December 16, 2012

COALBITING:

The norse origins of Bilbo Baggins (Nancy Marie Brown, 12/13/12, National Post)

In the late 1920s J. R. R. Tolkien provoked an argument. Opposing him, among others, was C. S. Lewis. Tolkien had not yet written The Hobbit or The Lord of the Rings. Lewis had not yet written The Chronicles of Narnia. They were debating the appropriate curriculum for English majors at Oxford University, where they both taught.

Tolkien believed too much time was spent on dull and unimportant writers like Shakespeare, whom Lewis revered. Instead, Tolkien thought, students should read Snorri Sturluson.

Who?

And not only Snorri but the other fine authors of the Icelandic sagas and the Eddic poems. And the students should read them in Old Norse.

Lewis had read the mythological tales from Snorri's Edda in English as a boy. He found the Norse myths more compelling -- as stories, he said -- than even the Bible. Like Tolkien, he was drawn to their Northernness: to their depictions of dragons and dwarfs, fair elves and werewolves, wandering wizards, and trolls that turned into stone. To their portrayal of men with a bitter courage who stood fast on the side of right and good, even when there was no hope at all.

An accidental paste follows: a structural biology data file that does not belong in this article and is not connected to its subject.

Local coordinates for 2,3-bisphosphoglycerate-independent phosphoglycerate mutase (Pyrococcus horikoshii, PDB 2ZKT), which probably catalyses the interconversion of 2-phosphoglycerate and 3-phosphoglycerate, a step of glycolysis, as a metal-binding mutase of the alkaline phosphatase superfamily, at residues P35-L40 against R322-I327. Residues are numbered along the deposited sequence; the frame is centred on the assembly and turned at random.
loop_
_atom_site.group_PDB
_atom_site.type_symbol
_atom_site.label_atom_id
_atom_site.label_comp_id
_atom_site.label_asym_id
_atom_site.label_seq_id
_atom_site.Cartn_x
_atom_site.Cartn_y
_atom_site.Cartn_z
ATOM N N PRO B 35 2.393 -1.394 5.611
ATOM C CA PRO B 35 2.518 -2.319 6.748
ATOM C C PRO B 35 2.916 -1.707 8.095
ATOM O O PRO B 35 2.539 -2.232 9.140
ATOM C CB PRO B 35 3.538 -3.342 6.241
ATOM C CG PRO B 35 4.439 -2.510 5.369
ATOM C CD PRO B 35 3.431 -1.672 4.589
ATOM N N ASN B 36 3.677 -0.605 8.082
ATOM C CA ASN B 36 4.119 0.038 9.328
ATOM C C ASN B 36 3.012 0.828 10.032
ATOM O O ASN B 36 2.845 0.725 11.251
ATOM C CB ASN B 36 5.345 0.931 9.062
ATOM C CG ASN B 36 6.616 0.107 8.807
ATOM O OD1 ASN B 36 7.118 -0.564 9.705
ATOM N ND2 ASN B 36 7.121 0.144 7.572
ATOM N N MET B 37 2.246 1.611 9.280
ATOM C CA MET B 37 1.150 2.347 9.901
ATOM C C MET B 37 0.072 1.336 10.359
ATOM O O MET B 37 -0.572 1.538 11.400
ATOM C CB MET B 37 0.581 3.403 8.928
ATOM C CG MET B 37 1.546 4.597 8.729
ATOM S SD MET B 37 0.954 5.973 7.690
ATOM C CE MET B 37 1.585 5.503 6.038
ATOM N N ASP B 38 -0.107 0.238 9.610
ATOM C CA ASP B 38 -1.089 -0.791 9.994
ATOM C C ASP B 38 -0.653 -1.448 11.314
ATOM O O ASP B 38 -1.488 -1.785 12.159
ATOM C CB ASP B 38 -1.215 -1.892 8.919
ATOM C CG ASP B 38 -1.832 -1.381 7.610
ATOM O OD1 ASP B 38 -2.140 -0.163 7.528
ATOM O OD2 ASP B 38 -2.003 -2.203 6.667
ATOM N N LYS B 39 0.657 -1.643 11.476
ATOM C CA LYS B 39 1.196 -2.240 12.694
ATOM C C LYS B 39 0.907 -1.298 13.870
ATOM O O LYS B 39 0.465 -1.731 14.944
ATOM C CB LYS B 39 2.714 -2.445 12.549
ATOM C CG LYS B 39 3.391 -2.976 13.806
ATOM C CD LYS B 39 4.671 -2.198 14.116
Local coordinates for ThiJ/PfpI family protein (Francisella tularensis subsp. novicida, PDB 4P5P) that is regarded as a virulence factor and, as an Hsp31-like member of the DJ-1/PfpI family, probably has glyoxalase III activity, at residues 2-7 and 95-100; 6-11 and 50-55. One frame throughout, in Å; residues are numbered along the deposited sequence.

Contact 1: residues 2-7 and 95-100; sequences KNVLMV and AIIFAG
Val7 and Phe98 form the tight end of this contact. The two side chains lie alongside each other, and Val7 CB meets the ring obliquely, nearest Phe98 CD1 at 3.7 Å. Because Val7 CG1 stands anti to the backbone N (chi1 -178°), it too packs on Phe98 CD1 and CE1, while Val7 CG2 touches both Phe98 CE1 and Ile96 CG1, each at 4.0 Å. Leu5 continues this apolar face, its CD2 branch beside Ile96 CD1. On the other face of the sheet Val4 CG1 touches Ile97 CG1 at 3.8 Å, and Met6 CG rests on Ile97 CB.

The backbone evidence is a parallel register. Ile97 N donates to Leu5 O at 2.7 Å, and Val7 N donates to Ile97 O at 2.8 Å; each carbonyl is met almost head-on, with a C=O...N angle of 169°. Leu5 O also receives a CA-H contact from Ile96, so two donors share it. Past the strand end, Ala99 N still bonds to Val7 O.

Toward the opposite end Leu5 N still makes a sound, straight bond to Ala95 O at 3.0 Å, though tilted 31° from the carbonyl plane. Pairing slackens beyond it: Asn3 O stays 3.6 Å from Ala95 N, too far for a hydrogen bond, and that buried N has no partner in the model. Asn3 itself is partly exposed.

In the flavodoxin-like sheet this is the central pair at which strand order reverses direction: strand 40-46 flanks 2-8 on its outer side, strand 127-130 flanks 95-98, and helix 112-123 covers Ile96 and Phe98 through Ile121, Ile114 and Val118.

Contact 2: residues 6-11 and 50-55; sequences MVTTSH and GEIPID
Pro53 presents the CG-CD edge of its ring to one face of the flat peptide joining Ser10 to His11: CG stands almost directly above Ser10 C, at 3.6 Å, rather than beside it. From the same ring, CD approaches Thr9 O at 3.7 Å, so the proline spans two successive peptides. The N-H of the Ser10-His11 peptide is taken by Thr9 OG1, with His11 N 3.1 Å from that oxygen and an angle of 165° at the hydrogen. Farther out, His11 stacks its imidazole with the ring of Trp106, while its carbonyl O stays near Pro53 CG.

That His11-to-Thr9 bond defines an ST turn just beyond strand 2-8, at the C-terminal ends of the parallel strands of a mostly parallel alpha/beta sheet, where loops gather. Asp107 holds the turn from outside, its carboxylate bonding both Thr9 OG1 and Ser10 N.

It's even better in the original, Tolkien said. He had been reading Old Norse since his teens. He loved the cold, crisp, unsentimental language of the sagas, their bare, straightforward tone like wind keening over ice. Reading Snorri and his peers was more important than reading Shakespeare, Tolkien argued, because their books were more central to our language and our modern world. Egg, ugly, ill, smile, knife, fluke, fellow, husband, birth, death, take, mistake, lost, skulk, ransack, brag and law, among many other common English words, all derived from Old Norse. As for Snorri's effect on modernity, it was soon to mushroom.
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Posted by at December 16, 2012 8:50 AM
  
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